Of course, I had more questions. But the one that I was really focused on was this: Will the traditional political position of the publication be shifted? The answer was and is an emphatic “No!” Of course not.

I've now held the music editor title for two months, and I can tell you a few things first-hand. If some of the financial backers of the purchase are conservative, they have nothing to do with the running of this paper. The previous conservative owners were a corporate entity, and I'm reliably informed that they made sure they had some input from time to time. I was told last year that the 2017 Coachella coverage was being micromanaged by corporate, for a start. So, from my point of view, if I was happy to write for VMG, it would be hypocritical for me to be unhappy to write for Semanal. Incidentally, the 2018 Coachella coverage will not have any corporate oversight. I’m calling the shots.

Not once since I have been here have I been even asked, never mind pressured, to write anything by a member of the sales staff, marketing or management (outside of, obviously, the editor-in-chief and managing editor). Press releases get forwarded, as is the norm. But nobody has ever said anything remotely like, “It would be good for us, for sales, for advertising, if you wrote about this.” As far as I'm concerned, the church-and-state wall is solid. I wouldn't be here if it wasn't.

A month after I joined the company, I was presented with my application form to join the union. This I promptly filled out and presented to our union rep. Yep, we still have a union rep, and the current union contract is being renegotiated. Contrary to popular belief. The whole “union-busting” narrative I had been reading about is untrue.

That brings us neatly to the names that L.A. Weekly staff and freelancers have been subjected to online. Some have been called “scab,” and that's unfortunate. Mostly because it's silly, and simply untrue. I knew this before I started work, but I did check with our union rep for my own sense of comfort. Sure enough, he assured me that the current staff have done nothing wrong and that the word “scab” is being horribly misused (it's a word that actually means something to the unions).

Personally, I didn't much care about the name-calling. I'm not playing victim. I'm big and ugly enough to take that on the chin. But we have 20-year-old freelancers receiving similar abuse.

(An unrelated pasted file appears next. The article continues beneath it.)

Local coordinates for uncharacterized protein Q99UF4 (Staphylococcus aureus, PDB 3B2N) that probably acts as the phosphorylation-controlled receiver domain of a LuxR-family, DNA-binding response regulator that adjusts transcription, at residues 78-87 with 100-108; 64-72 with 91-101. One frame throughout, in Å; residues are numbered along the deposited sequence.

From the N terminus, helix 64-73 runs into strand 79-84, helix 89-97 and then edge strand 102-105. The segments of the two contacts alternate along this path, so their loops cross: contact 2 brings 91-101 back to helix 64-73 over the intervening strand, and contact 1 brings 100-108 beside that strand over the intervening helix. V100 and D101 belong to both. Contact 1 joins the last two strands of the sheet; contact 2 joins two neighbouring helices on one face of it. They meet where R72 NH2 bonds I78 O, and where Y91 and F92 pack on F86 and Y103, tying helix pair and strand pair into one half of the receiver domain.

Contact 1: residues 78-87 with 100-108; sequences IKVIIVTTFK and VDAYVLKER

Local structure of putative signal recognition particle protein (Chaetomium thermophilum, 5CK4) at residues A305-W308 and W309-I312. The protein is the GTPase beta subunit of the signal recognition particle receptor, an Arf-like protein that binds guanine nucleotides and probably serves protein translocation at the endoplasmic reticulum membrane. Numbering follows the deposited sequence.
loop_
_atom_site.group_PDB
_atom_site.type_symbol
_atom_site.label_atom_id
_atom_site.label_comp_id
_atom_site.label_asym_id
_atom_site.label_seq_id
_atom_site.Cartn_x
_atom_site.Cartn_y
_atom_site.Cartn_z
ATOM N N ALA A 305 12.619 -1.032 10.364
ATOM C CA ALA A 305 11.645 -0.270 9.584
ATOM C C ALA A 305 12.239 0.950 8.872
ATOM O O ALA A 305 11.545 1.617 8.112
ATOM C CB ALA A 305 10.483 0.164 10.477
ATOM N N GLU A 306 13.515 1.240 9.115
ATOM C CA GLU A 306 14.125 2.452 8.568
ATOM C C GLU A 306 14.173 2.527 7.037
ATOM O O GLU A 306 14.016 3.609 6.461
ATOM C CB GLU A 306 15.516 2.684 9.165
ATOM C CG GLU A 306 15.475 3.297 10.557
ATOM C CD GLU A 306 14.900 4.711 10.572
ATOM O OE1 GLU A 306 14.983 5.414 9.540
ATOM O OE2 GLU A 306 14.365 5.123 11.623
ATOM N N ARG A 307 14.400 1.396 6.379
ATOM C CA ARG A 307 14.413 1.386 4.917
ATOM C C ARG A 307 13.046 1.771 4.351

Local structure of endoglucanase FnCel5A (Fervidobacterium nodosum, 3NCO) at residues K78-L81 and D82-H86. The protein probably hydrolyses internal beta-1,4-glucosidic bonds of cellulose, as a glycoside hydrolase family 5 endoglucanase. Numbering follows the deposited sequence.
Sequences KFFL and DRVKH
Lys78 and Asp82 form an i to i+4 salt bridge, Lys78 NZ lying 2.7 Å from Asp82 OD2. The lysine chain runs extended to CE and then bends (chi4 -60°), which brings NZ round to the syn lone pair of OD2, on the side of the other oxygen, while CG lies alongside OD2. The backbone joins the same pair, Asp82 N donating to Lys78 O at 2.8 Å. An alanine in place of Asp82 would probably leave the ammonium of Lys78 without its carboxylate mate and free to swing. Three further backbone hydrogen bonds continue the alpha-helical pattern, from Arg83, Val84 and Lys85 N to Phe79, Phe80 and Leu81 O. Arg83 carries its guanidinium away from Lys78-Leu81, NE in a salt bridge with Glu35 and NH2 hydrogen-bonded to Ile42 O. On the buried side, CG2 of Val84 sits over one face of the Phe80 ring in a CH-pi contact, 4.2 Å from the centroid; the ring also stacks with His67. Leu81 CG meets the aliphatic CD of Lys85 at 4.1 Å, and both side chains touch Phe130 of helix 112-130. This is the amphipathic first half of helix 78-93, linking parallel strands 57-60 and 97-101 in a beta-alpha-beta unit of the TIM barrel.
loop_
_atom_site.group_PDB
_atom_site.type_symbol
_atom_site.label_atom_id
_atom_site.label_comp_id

I made mistakes. On a couple of occasions, I bit back on social media. I'm not proud — I should have stood taller. There was also a failed experiment that saw me trying to cover news as well as music, and that was never going to work. But the budget is strained as the new owners try to right this ship. I'm no longer on news duty.

As we move forward, I feel incredibly optimistic. I have a pool of 15 writers for the music section, 16 including myself. Do you know how many of those were NOT with L.A. Weekly prior to the sale? Two.

So 14 writers have just carried on as normal. The new people were brought in to cover glaring genre holes. But for the most part, the music section is being written by the same people — star-power names such as Lina Lecaro, Jonny Whiteside, Lily Moayeri, Paul Rogers, Michael Simmons, former music editor John Payne, David Cotner and, of course, Falling James. Plus up-and-comers like Matt Miner, Zoe Elaine and Shirley Ju. It's absolutely inarguable that we also lost some really great writers. As far as I'm concerned, that's the most unfortunate part of this whole thing — I would have relished the opportunity to work closely with some of the talented scribes who are against us right now. It's never too late though.

You might not like everything I or one of the other writers writes, but that's utterly subjective. And, again, it's largely being written by the same people.

The budget is smaller and so, for now, the quantity of content blasting out online isn't what it was presale. But I'm aiming to get out one meaty feature and one smaller piece (a video premiere or event recap) every day. Most days, that's what you get. It’s also vitally important to me that we cover as many of the genres of music going on in Greater Los Angeles as possible, created by people from all walks of life.

There are no shadowy crypto-fascists here. No Republicans trying to brainwash you with propaganda. No shady ethical violations. Just a bunch of people busting ass. Occasionally, we'll slip up and make mistakes. I apologize for all of mine. But we'll be working to ensure that they're as infrequent as possible. All we ask is your patience and support.